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MANY FEDERAL AGENCIES AND THE STATES HAVE IMPORTANT ROLES IN PROTECTION OF THE PUBLIC AND THE ENVIRONMENT FROM RADIATION
The states have agencies responsible for regulating the use of radiation and for addressing radiation questions and problems. They are the best first source of information about radiation issues which affect their constituents. The states regulate the use of x-ray machines. some are also licensed to regulate other sources of radiation within their state on behalf of EPA, NRC, or the Occupational Safety and Health Administration (OSHA).
ENVIRONMENTAL PROTECTION AGENCY (EPA)
EPA issues standards and guidance to limit human exposure to radition. EPA works with the public, industry, the states and other government agencies to inform people about radiation's risks and to promote actions that reduce human exposure. EPA also measures environmental levels of radiation and assesses radiation's effects on people and the environment.
NUCLEAR REGULATORY COMMISSION (NRC)
NRC implements EPA's and its own standards for protecting the public from radiation. NRC regulates the civilian uses of nuclear materials in the United States by: licensing facilities that possess, use, or dispose of nuclear materials; establishing standards governing the activities of licensees; and inspecting licensed facilities to ensure compliance with its requirements. These regulatory functions relate to both nuclear power plants and to other users of nuclear materials for purposes such as nuclear medicine at hospitals, academic activities at educational institutions, research work, and industrial applications such as gauges and testing equipment.
DEPARTMENT OF HEALTH AND HUMAN SERVICES (HHS)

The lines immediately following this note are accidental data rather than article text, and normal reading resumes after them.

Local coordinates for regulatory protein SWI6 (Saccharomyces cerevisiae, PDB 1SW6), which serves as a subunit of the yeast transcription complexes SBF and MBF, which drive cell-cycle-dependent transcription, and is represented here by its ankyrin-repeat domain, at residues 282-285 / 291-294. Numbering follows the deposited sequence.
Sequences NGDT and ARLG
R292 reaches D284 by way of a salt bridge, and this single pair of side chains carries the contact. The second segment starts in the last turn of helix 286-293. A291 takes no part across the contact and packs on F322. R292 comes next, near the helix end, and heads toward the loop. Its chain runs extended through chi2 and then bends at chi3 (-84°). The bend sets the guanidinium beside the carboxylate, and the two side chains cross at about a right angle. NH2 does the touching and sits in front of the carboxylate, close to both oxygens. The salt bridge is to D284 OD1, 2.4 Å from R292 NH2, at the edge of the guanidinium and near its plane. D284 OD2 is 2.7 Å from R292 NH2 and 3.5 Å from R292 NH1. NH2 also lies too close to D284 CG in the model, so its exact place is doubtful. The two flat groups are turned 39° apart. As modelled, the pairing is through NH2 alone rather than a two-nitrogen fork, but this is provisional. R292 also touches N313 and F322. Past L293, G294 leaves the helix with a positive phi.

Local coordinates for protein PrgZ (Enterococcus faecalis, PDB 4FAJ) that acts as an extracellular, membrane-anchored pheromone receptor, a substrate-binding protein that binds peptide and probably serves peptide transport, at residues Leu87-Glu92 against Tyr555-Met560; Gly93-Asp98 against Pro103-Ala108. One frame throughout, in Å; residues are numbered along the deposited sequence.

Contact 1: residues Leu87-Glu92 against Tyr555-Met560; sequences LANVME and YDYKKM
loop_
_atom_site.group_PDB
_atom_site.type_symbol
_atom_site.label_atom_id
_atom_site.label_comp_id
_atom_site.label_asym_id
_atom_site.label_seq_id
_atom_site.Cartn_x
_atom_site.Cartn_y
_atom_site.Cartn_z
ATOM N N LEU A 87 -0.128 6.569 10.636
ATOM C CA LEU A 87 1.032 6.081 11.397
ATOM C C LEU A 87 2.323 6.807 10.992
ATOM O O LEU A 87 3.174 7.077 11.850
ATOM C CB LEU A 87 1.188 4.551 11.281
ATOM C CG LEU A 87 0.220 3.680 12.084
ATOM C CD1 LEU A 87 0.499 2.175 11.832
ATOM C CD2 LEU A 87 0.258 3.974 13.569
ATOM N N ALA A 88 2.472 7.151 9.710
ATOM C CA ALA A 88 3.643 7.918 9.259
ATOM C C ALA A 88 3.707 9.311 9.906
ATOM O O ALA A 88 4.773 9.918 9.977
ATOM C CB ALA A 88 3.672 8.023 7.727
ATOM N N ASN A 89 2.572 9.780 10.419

HHS's Food and Drug Administration's Center for Devices and Radiological Health establishes standards for x-ray machines and other electronic products to ensure that human health is protected from the radiation produced by these products.
DEPARTMENT OF ENERGY (DOE)
DOE is responsible for the development of the disposal system for spent nuclear fuel from the nation's civilian nuclear power plants. This activity is totally funded by a tax paid by the users of nuclear-generated electricity. DOE is also responsible for the management and disposal of nuclear waste and other radioactive materials associated with nuclear weapons production at federally-owned facilities. The Department is working to clean up its present and former nuclear sites. DOE is cooperating with state governments and private industry to clean up other locations around the United States that were contaminated with radiation as a result of government programs. DOE also provides technical advice and assistance to states and the private sector in the management and disposal of low-level radioactive waste.
DEPARTMENT OF DEFENSE (DOD)
While DOE is responsible for the safe handling of radioactive material at defense production facilities, DOD is responsible for the safe handling and storage of nuclear weapons and other military uses of nuclear energy.
DEPARTMENT OF TRANSPORTATION (DOT)
DOT, in cooperation with NRC and the states, governs the packaging and transport of radioactive materials. The Department also regulates carriers of radioactive materials.
OCCUPATIONAL SAFETY AND HEALTH ADMINISTRATION (OSHA)
OSHA develops and enforces regulations to protect workers not covered by other agencies from radiation exposure.